Late on May 2, the Reserve Bank of India (RBI) pulled the plug on Mumbai-based CKP Co-operative Bank.
The announcement did not come as a big surprise for many in the bank. Over the years, the bank’s financial position had worsened beyond redemption, bad loans had spiked significantly and the timeframe given by the central bank to work out a credible revival plan had expired. It was a race against time for the bank's management.
As on April 30, only about Rs 4 crore out of the Rs 158 crore loan book was remaining standard on the lender's books, Moreshwar Dhaimodkar, General Manager of CKP Bank told Moneycontrol. In other words, CKP Bank’s gross non-performing asset (GNPA) level had zoomed to 97 percent of the total loans.
Also read: CKP Co-operative Bank has 97% NPAs; most to real estate developers
As per the latest available details, the bank’s net worth had eroded to negative Rs 239 crore. At the last count, total deposits stood at Rs 486 crore, a relatively small amount compared to other bank failures.
But, for some of the 1.31 lakh customers of the bank, this will be their life’s savings. Once the bank goes into liquidation, depositors can claim up to Rs 5 lakh under the modified deposit insurance guarantee scheme. But, those having deposits in the bank beyond that ceiling may have a long and uncertain wait ahead.
What went wrong?
Founded in 1915, and headquartered at Matunga, Mumbai, the bank has eight branches spread across Mumbai and Thane districts. CKP Bank's mistake was no different from that of many other failed cooperative banks — it built its business around a few large borrowers in the real estate sector. The strategy helped the small co-operative bank grow its loan book quicker than rivals, but backfired badly when the tide turned.
Almost all NPAs on CKP Bank’s book are loans given to small real estate developers. Things were good till about 2012 when the real estate business in Mumbai was booming. Banks built its loan book to around Rs 622 crore at one point. But eventually, some of these big ticket loans turned sticky. “Things were fine till a point. But, market turned bad and defaults started coming. About 10 builders owe much of the loans to the bank ,” said the official quoted above.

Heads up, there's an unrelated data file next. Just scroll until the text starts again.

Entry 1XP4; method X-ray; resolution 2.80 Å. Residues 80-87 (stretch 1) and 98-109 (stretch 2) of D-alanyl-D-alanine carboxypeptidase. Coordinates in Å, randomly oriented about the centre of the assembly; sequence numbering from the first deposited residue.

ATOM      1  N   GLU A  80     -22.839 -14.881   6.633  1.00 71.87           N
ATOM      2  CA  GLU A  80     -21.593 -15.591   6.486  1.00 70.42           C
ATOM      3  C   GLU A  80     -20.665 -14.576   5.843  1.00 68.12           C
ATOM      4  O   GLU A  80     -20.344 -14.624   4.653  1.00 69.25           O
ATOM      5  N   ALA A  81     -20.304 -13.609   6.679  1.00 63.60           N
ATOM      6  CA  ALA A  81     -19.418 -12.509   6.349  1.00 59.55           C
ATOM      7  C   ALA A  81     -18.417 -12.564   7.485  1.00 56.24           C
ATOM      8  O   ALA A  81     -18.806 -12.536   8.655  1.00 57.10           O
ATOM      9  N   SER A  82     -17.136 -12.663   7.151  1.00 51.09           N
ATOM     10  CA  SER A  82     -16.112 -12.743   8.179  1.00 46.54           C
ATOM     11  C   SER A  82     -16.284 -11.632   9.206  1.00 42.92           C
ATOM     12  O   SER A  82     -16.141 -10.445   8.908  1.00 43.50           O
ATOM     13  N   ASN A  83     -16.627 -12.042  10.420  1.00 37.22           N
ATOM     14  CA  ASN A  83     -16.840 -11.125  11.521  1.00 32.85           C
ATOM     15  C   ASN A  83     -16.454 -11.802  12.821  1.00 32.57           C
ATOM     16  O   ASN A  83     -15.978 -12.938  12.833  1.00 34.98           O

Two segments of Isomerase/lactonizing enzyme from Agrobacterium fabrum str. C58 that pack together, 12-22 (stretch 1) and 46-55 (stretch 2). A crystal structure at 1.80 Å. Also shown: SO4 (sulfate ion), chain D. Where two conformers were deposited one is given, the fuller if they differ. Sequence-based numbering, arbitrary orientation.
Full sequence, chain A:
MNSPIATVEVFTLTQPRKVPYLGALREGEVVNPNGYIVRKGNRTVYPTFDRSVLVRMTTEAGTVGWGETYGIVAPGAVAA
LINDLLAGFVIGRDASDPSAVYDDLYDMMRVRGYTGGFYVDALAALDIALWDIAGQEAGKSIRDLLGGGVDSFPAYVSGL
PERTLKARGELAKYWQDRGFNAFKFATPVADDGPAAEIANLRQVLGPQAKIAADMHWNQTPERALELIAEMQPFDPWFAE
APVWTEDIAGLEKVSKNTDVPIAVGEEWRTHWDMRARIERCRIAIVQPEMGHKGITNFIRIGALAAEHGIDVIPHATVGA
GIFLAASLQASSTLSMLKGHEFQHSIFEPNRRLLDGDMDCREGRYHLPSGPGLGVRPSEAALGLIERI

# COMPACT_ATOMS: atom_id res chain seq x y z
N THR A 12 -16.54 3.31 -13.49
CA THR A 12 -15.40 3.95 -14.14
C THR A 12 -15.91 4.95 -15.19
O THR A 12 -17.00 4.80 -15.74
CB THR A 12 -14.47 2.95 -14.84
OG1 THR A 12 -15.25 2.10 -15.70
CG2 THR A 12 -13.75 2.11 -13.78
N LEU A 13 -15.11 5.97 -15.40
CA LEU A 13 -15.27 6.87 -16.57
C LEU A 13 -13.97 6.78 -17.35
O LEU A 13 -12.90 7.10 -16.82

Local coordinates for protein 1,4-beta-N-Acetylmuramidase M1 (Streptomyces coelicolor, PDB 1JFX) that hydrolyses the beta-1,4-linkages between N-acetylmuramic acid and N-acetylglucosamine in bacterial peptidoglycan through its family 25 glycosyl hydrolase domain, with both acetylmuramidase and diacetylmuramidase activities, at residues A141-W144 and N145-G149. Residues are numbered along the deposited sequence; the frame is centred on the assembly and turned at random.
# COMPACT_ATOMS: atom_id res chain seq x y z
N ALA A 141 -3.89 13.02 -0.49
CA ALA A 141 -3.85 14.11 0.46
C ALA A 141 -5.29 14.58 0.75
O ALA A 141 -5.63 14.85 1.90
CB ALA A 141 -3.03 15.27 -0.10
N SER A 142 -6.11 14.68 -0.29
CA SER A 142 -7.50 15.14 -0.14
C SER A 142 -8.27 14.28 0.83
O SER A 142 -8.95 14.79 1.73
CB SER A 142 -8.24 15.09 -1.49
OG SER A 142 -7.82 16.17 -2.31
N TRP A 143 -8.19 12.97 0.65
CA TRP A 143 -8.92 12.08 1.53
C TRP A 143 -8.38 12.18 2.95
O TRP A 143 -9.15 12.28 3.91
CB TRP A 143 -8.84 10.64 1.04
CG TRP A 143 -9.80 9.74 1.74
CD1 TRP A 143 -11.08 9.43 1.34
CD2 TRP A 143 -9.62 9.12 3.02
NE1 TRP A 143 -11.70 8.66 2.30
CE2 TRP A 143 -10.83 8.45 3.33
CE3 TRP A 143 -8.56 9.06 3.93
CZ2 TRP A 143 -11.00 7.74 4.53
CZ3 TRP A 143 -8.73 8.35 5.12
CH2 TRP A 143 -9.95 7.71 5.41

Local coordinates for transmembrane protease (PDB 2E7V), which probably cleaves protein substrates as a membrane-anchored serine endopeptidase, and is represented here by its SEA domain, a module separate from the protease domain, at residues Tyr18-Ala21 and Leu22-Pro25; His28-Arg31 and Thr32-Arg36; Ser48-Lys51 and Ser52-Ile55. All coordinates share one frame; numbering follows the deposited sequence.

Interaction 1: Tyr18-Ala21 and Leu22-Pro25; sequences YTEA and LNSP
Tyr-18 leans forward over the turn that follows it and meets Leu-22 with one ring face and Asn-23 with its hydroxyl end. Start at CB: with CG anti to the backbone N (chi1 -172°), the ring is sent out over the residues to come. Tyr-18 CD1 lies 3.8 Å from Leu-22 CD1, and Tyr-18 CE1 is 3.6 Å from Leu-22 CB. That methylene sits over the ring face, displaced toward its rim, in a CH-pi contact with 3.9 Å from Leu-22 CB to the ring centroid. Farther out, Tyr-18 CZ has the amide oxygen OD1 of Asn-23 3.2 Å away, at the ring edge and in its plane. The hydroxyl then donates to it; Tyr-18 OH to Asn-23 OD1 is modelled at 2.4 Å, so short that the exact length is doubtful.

Starting 2014, the RBI imposed restrictions on CKP on deposit and advance operations. According to the official, the bank managed to recover some amount in the next few years but a meaningful resolution was not in sight. At end of the April 2020, CKP Bank still had about Rs 154 crore NPAs — almost equal to the size of its loan book. With the reserve bank terminating the operations of the bank, there is uncertainty ahead.
India’s co-operative banking mess
India’s weak co-operative banks have been imploding one after the other. Almost every month, the RBI brings some or the other co-operative bank under restrictions. In most cases, the reasons for failure are financial irregularities or frauds that eventually result in huge spike in NPAs, pushing these banks to the point of collapse. The fact that co-operative banks are traditionally poorly regulated as compared to commercial banks, adds to the woes.
Consider this: for nearly two years, there has been no proper scrutiny of the accounts of many cooperative banks, including Urban Co-operative Banks (UCBs), due to dual regulation and political involvement at state-level. “You have a problem when you do not have clarity on who does what and you are unwilling to own up mistakes when things go wrong. Too many cooks spoil the broth,” an RBI official said on condition of anonymity.
Regulation of UCBs is split between RBI and Centre/state governments, while that of smaller co-operative banks is divided between the National Bank for Agriculture and Rural Development (Nabard) and state governments. The regulation of multi-state UCBs fall under the Ministry of Agriculture while that of single-state UCBs come under the Ministry of Finance. Punjab and Maharashtra Cooperative bank (PMC) is a multi-state co-operative bank.
RBI or government?